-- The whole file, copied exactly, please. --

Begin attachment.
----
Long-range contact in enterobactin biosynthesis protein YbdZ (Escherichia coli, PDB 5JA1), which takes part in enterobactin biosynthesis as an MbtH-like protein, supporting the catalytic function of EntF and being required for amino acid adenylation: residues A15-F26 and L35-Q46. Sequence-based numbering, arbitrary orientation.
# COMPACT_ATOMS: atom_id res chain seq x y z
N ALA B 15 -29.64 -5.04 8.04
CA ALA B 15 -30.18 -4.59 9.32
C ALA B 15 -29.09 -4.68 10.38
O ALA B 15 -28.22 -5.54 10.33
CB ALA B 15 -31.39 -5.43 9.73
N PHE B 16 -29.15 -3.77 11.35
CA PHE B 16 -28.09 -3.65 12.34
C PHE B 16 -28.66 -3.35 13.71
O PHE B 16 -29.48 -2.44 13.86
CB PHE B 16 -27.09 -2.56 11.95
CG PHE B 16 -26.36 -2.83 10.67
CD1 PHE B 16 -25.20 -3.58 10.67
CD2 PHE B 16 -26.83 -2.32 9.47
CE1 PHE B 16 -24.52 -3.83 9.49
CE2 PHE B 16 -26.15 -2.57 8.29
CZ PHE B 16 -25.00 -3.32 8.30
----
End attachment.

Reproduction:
Long-range contact in enterobactin biosynthesis protein YbdZ (Escherichia coli, PDB 5JA1), which takes part in enterobactin biosynthesis as an MbtH-like protein, supporting the catalytic function of EntF and being required for amino acid adenylation: residues A15-F26 and L35-Q46. Sequence-based numbering, arbitrary orientation.
# COMPACT_ATOMS: atom_id res chain seq x y z
N ALA B 15 -29.64 -5.04 8.04
CA ALA B 15 -30.18 -4.59 9.32
C ALA B 15 -29.09 -4.68 10.38
O ALA B 15 -28.22 -5.54 10.33
CB ALA B 15 -31.39 -5.43 9.73
N PHE B 16 -29.15 -3.77 11.35
CA PHE B 16 -28.09 -3.65 12.34
C PHE B 16 -28.66 -3.35 13.71
O PHE B 16 -29.48 -2.44 13.86
CB PHE B 16 -27.09 -2.56 11.95
CG PHE B 16 -26.36 -2.83 10.67
CD1 PHE B 16 -25.20 -3.58 10.67
CD2 PHE B 16 -26.83 -2.32 9.47
CE1 PHE B 16 -24.52 -3.83 9.49
CE2 PHE B 16 -26.15 -2.57 8.29
CZ PHE B 16 -25.00 -3.32 8.30